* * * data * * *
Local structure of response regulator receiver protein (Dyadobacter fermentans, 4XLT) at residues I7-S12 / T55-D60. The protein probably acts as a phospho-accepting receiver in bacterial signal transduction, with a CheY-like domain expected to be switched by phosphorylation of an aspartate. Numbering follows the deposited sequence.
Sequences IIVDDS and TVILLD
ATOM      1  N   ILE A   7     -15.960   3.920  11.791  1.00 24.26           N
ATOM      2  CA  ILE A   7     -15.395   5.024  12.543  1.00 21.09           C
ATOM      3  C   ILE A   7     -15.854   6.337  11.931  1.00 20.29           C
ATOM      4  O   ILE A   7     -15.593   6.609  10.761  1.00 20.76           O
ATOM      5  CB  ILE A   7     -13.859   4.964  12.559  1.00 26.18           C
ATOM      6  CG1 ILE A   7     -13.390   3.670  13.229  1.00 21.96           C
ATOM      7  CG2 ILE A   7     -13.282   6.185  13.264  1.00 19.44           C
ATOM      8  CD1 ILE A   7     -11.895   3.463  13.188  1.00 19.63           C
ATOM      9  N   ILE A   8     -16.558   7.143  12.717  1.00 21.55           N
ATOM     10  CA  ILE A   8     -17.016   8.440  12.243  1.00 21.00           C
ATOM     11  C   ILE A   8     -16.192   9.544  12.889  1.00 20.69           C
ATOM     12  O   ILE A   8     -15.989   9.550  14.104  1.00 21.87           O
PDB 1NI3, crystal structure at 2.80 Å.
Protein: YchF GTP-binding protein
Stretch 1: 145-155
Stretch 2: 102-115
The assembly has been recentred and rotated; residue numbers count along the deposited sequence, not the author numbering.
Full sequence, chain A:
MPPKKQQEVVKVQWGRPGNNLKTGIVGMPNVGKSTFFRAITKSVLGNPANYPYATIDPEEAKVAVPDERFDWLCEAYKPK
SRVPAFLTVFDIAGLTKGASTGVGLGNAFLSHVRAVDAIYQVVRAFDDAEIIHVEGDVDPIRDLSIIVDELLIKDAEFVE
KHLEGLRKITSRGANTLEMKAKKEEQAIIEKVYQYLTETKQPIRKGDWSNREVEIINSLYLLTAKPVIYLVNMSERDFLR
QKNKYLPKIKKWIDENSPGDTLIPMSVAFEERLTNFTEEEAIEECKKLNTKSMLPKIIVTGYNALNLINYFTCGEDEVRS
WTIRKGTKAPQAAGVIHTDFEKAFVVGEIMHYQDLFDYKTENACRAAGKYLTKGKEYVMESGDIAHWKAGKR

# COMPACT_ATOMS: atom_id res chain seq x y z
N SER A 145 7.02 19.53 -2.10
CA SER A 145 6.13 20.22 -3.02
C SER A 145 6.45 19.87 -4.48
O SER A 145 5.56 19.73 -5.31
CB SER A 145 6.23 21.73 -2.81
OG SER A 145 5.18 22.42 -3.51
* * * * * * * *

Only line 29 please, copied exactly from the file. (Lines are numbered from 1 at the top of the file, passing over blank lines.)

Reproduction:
C SER A 145 6.45 19.87 -4.48